From the February 2018 issue

When is a Tantrum More Than a Tantrum?

It's easy to dismiss tantrums as a part of growing up, but there could be more to your child's outbursts. Here, a board-certified behavior specialist with Autism Home Support Services offers insight and advice.

The kid crying and kicking at the grocery store. The child screaming and stomping in the mall. These moments are all too familiar to parents.

“All children want to get their needs met, and typically developing children usually have the ability to communicate that,” says Jenna Kuhn, a Board Certified Behavior Analyst (BCBA) with Autism Home Support Services.

That’s why a hungry, sleepy or frustrated child throws a tantrum – to let mom and dad know what he needs. And typically, once the need is met, the child calms down, so it’s easy for parents to dismiss these sorts of tantrums as common kid behavior.

But that’s not the case for kids on the autism spectrum. In fact, communication delays hinder their ability to express their needs in ways their parents will understand. “What we would think would be a clear sign of a tantrum is not always a clear sign,” Kuhn says.

It can be confusing for parents, but there are some signs to look for. Here, Kuhn weighs in on how typical tantrums differ from an outburst from a child on the spectrum.

Tantrum triggers

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The candy aisle at the grocery store is a mecca for kid meltdowns. If you deny her request for that Hershey’s bar, she’ll inevitably scream, cry and stomp until she gets it – or until you’re able to distract her with something else.

But going to the grocery store with a child on the spectrum could lead to chaos that is more complicated than just wanting candy. In fact, a kid with autism might not show any clear signs of what is making him upset, and once things have started to get out of control, Kuhn says, that child will have a hard time calming down.

“For a child with autism, it is more difficult to distract the child from having their tantrum,” Kuhn says, “because they are still trying to communicate what it is that they want or need.”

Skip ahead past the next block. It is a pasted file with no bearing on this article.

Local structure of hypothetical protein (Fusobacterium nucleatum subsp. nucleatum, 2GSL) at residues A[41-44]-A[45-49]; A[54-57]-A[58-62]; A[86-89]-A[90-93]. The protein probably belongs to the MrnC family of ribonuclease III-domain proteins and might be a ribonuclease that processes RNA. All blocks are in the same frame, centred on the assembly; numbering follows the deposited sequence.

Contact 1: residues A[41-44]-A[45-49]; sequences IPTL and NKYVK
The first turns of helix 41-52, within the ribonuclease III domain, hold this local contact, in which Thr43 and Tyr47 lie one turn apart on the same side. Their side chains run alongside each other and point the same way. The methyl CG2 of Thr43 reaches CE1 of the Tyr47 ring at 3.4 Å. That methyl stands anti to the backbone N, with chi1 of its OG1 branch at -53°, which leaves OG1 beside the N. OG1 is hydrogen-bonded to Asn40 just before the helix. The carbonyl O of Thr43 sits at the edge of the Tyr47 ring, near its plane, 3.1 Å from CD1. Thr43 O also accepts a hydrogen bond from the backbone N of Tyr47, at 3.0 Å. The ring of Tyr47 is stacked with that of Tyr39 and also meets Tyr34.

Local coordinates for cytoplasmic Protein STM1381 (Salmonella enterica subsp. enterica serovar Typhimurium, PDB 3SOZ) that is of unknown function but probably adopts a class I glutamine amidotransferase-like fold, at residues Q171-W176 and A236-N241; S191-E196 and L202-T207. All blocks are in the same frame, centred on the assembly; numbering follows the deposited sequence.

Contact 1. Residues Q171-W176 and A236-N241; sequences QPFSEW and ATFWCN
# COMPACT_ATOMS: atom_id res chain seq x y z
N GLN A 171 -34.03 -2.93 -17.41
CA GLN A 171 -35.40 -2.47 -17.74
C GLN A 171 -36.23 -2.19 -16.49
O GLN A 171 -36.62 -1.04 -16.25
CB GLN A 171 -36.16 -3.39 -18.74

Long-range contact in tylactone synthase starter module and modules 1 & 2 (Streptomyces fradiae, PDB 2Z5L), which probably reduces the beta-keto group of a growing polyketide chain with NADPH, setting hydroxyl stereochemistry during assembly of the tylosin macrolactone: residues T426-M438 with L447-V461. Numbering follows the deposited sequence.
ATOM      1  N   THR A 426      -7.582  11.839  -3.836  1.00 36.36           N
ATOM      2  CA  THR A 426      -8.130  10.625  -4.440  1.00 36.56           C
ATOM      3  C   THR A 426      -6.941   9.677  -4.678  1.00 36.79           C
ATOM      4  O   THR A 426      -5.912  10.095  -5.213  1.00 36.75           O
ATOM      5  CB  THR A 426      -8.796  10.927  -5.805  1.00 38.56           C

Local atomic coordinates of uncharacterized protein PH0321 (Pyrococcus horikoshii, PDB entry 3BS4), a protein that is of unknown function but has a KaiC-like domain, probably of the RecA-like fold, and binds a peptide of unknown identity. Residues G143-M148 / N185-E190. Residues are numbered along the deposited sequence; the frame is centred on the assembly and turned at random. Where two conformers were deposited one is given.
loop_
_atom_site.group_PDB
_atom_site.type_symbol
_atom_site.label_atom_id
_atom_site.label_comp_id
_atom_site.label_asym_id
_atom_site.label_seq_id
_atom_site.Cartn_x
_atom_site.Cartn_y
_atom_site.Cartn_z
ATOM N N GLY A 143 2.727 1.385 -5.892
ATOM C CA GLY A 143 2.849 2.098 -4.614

Another common kid hangout that could cause a major meltdown? A play place.

It seems like the perfect spot for kids to blow off some steam and interact with their peers. “Most kids would enjoy the opportunity to run around and be able to play,” Kuhn says. “They want to go seek out new kids and activities, but a kid with autism may find it overwhelming.”

The bright lights and loud noises could cause a meltdown, but for parents, it might be difficult to decipher why your child is having a temper tantrum at a seemingly fun space.

“It is common for kids with autism to have a difficult time communicating that it is too loud, too bright or just too much going on for them in a given situation,” Kuhn says.

Ultimately, she says, it comes down to not having the language or ability to communicate if they are uncomfortable in a situation.

“In these type of situations, we may see tantrums lasting longer than usual until they are able to get their needs met,” she says. “For example, they may continue to cry at the mall play area until they are able to leave, cry when they are tired until they are able to nap (similar to most kids!), or have a tantrum at the store until they get the snack that they want.”

Seeking professional help

If your child is having frequent tantrums and struggling to calm down and communicate, Kuhn suggests reaching out to your child’s pediatrician.

“About at the age where they are starting to speak – around that age of 1-2 – is where you’re going to start seeing those signs,” which also include avoiding eye contact and delays in social reciprocity, Kuhn says.

Pediatricians administer the Modified Checklist for Autism in Toddlers (M-CHAT) around 18 months and then again at 24 months. Around the time of the M-CHAT is when parents will start to get a reliable autism diagnosis for their child.

“When a doctor does give a diagnosis of autism, they may suggest up to 20-40 hours (per week) of intensive ABA therapy,” Kuhn says.

Kuhn, who has been working with children with special needs for 13 years, has spent the last five years practicing ABA – which is short for applied behavioral analysis – therapy. While she understands that the autism diagnosis coupled with the weekly hours of therapy is overwhelming, it’s also imperative. Research shows that the neuroplasticity of the brain is best before age 3, which means children can make more progress having more intense therapy early on.

“I like to tell my clients that autism is a diagnosis based on behaviors, and behaviors can change,” Kuhn says

Kuhn and the team at Autism Home Support Services work with kids both in-home and at their Northville location on ways to effectively communicate their needs – and help reduce tantrums.

“A kid with autism may need direct training to learn those requests and learn how to get what they want,” Kuhn adds.

How does it work? AHSS uses natural environment teaching strategies, which goes beyond sitting at a desk. It offers “real world” training for kids and incorporates play to build on their skills.

“In ABA therapy, we use positive reinforcement to increase more desirable behaviors to access their wants and needs. If the child can demonstrate a more appropriate behavior, such as politely asking for the candy, sitting in the cart and waiting patiently until getting into the car, you should reward these more desirable and appropriate behaviors when you can,” Kuhn says. “This teaches the child that asking or waiting is what will earn the reward next time, instead of having a tantrum.”

It’s all about providing children on the autism spectrum with the right tools to communicate what they need and want, so tantrums can become a thing of the past.

For more information on ABA therapy and Autism Home Support Services, visit

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